* Establishment of ways in which neighborhood youth are employed as doers, rather than as recipients of help from outsiders.

* Pursuit of money-making ways to rechannel illegal market activity by youth into legal market activity with upward mobility.

* Establishment of social cohesion among senior citizens who are involved as co-work-ers in a community effort against crime.

* Pursuit of efforts that have proven themselves elsewhere and fit local circumstances.

The potential hardly has been tapped for integrating the protection of businesses into an overall neighborhood safety plan. Most businesses have concetrated on private security guards, target hardening and internal training of their employees. We will extend the coverage to the surrounding community, as well. We will especially look for situations where crime, threats of violence, and incivilities from people on the street create fear -- which is translated into fewer people making their way from their homes to stores or commercial strips.

Basic to the plan is a quid pro quo: the neighborhood organization will promise to reduce fear, incivility and violence in return for financial support from merchant associations and individual businesses -- hopefully made easier through increased revenues from the greater volume of business.

WE also will develop partnerships with large national corporations which have many local outlets or interests -- like all-night convenience stores, insurance companies, and gas stations. Local outlets will be identified and linked to neighborhood organizations in mutually beneficial ways.

In the insurance industry, we will facilitate formation of Mutual Security Insurance Corporations as subsidiaries of reliable neighborhood organizations. A specific geographic area will be designated. Working through the neighborhood organizations, an established insurance company will issue policies for person and property at reasonable rates -- if a high percentage of all households and businesses agree to buy the designated insurance company's package. It will be the task of the neighborhood organization to mobilize enough residents to reach this proportion --say 70 percent of the households on any given block. As part of the agreement, residents and businessmen will be asked to look out for one another, mutually protect everyone's property against theft and arson, increase cooperation with and reporting to police, and participate in a broader community anticrime effort run by the neighborhood organization. Insurance rates will be raised if victimization survey-based crime frequencies and other appropriate measures increase above a predetermined level. Hence, it will be in the economic self-interest of residents and businessmen to work together.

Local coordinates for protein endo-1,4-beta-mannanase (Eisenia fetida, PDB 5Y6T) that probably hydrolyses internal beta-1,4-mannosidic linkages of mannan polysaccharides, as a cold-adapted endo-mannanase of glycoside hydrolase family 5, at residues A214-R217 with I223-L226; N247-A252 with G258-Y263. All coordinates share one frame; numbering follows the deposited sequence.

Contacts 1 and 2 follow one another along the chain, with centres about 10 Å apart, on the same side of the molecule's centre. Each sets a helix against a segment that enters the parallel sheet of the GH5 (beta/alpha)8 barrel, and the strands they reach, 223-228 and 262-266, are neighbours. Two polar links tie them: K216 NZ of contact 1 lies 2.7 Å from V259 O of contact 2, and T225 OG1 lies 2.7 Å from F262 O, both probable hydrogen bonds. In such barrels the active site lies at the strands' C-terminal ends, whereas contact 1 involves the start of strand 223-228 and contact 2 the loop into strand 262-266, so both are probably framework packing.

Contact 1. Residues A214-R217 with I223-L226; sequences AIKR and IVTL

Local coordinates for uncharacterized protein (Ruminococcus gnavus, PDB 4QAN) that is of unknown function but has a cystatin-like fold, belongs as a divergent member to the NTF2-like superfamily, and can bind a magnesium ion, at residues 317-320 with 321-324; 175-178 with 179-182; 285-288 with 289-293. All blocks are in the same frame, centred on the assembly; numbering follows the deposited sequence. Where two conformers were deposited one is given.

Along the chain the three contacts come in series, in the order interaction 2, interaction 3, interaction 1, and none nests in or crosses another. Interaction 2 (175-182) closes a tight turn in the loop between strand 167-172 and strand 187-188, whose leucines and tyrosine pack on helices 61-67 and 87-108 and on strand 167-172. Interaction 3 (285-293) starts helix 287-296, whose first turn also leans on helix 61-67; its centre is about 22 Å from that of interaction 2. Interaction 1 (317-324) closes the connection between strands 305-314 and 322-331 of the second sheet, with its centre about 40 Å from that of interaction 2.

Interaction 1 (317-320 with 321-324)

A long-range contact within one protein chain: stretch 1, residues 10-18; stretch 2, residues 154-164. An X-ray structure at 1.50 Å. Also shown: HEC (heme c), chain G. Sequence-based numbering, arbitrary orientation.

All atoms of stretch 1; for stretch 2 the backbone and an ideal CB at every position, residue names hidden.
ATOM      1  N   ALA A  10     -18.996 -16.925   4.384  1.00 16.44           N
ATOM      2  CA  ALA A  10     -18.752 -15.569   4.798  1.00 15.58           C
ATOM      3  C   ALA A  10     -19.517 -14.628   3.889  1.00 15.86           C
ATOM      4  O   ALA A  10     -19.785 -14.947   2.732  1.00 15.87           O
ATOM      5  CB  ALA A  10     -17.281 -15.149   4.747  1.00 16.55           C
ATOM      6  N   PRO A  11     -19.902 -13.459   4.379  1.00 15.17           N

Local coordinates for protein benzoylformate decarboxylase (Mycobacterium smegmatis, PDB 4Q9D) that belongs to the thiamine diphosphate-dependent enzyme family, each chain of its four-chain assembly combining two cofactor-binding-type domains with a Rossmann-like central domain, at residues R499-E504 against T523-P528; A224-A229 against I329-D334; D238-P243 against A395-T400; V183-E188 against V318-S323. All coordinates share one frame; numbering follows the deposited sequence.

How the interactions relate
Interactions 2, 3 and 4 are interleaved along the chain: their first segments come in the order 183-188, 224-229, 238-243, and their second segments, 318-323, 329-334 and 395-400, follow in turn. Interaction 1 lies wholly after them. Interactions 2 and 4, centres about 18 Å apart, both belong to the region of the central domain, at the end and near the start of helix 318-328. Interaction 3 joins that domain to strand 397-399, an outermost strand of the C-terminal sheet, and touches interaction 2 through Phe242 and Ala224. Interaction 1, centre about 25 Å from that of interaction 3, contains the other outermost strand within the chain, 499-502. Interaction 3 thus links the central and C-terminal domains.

But, because the underlying causes [of violence] also relate to blocked economic opportunity and structural unemployment, the notion of neighborhood self-help must embrace employment and economic development, as well as crime prevention.

If youths can be trained to rehabilitate houses, they will learn a profession with upward mobility and considerable promise for future job security -- rather than a dead-ended task that just makes work. If such rehabilitation is done in an inner city neighborhood and the houses are homesteaded to the poor there, then constructive employment has been channeled into physical stake in one's turf. With such a stake, it will be easier to mobilize citizens to protect their property and their neighbors. If the process is guided by a neighborhood organization indigenous to the community, then there is some insurance that the benefits will not drain off and reward outside interests. If the neighborhood organization can secure job training and actual job slots from the corporate world in return from some quid pro quo, then a partial alternative to present public and private sector employment training programs may emerge. If it does, then the possibility exists for new forms of public-private sector partnerships that acknowledge how neither sector, alone, can do much about black teenage unemployment rates of over 80 percent in the highest crime areas of inner cities.